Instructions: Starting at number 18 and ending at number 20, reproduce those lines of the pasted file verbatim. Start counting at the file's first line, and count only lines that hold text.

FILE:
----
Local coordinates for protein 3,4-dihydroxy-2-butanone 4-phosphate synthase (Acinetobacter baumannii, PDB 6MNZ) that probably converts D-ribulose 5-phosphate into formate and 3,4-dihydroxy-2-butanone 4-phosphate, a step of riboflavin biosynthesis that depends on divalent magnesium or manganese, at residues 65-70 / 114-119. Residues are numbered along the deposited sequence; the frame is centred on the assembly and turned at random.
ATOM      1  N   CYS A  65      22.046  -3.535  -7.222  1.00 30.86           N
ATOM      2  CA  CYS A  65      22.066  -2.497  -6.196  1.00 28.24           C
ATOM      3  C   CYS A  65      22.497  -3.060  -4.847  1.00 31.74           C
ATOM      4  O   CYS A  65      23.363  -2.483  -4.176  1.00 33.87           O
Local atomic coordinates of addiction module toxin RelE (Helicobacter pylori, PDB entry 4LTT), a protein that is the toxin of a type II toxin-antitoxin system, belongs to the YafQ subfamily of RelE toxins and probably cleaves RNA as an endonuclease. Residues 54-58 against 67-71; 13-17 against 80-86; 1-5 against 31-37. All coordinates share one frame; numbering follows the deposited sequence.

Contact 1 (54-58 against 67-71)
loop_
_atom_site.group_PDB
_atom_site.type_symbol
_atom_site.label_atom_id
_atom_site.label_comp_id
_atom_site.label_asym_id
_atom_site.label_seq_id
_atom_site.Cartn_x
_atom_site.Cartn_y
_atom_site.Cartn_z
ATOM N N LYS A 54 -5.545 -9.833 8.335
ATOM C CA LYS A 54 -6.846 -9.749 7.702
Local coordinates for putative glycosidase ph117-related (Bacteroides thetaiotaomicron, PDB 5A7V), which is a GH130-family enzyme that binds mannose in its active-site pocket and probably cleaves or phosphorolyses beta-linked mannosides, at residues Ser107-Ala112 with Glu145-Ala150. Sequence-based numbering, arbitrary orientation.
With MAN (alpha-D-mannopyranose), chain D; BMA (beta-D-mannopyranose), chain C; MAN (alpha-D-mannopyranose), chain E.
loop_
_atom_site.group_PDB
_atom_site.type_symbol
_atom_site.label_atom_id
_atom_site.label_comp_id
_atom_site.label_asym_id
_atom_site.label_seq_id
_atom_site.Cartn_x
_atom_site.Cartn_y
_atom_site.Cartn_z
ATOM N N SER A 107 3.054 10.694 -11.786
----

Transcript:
ATOM N N LYS A 54 -5.545 -9.833 8.335
ATOM C CA LYS A 54 -6.846 -9.749 7.702
Local coordinates for putative glycosidase ph117-related (Bacteroides thetaiotaomicron, PDB 5A7V), which is a GH130-family enzyme that binds mannose in its active-site pocket and probably cleaves or phosphorolyses beta-linked mannosides, at residues Ser107-Ala112 with Glu145-Ala150. Sequence-based numbering, arbitrary orientation.